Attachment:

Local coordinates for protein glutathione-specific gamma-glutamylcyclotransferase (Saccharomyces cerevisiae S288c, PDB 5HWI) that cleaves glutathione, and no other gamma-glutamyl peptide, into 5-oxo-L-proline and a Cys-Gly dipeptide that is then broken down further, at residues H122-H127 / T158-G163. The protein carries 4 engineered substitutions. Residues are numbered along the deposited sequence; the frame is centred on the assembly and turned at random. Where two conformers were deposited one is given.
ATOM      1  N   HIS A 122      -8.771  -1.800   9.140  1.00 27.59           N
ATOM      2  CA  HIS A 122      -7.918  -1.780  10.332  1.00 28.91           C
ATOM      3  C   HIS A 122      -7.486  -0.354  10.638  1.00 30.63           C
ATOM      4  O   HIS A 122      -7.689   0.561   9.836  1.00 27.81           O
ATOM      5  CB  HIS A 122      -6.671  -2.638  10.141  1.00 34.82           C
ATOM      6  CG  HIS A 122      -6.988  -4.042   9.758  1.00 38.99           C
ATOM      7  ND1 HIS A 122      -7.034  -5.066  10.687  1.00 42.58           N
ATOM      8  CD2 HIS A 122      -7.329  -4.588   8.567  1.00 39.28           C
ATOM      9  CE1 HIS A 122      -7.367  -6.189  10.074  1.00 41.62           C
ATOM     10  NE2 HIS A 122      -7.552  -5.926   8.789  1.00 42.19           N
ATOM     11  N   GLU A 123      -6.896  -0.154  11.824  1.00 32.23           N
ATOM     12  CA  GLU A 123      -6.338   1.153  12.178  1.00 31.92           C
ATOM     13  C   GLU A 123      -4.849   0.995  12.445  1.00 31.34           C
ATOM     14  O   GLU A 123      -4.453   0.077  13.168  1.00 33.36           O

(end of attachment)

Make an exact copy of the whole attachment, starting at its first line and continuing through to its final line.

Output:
Local coordinates for protein glutathione-specific gamma-glutamylcyclotransferase (Saccharomyces cerevisiae S288c, PDB 5HWI) that cleaves glutathione, and no other gamma-glutamyl peptide, into 5-oxo-L-proline and a Cys-Gly dipeptide that is then broken down further, at residues H122-H127 / T158-G163. The protein carries 4 engineered substitutions. Residues are numbered along the deposited sequence; the frame is centred on the assembly and turned at random. Where two conformers were deposited one is given.
ATOM      1  N   HIS A 122      -8.771  -1.800   9.140  1.00 27.59           N
ATOM      2  CA  HIS A 122      -7.918  -1.780  10.332  1.00 28.91           C
ATOM      3  C   HIS A 122      -7.486  -0.354  10.638  1.00 30.63           C
ATOM      4  O   HIS A 122      -7.689   0.561   9.836  1.00 27.81           O
ATOM      5  CB  HIS A 122      -6.671  -2.638  10.141  1.00 34.82           C
ATOM      6  CG  HIS A 122      -6.988  -4.042   9.758  1.00 38.99           C
ATOM      7  ND1 HIS A 122      -7.034  -5.066  10.687  1.00 42.58           N
ATOM      8  CD2 HIS A 122      -7.329  -4.588   8.567  1.00 39.28           C
ATOM      9  CE1 HIS A 122      -7.367  -6.189  10.074  1.00 41.62           C
ATOM     10  NE2 HIS A 122      -7.552  -5.926   8.789  1.00 42.19           N
ATOM     11  N   GLU A 123      -6.896  -0.154  11.824  1.00 32.23           N
ATOM     12  CA  GLU A 123      -6.338   1.153  12.178  1.00 31.92           C
ATOM     13  C   GLU A 123      -4.849   0.995  12.445  1.00 31.34           C
ATOM     14  O   GLU A 123      -4.453   0.077  13.168  1.00 33.36           O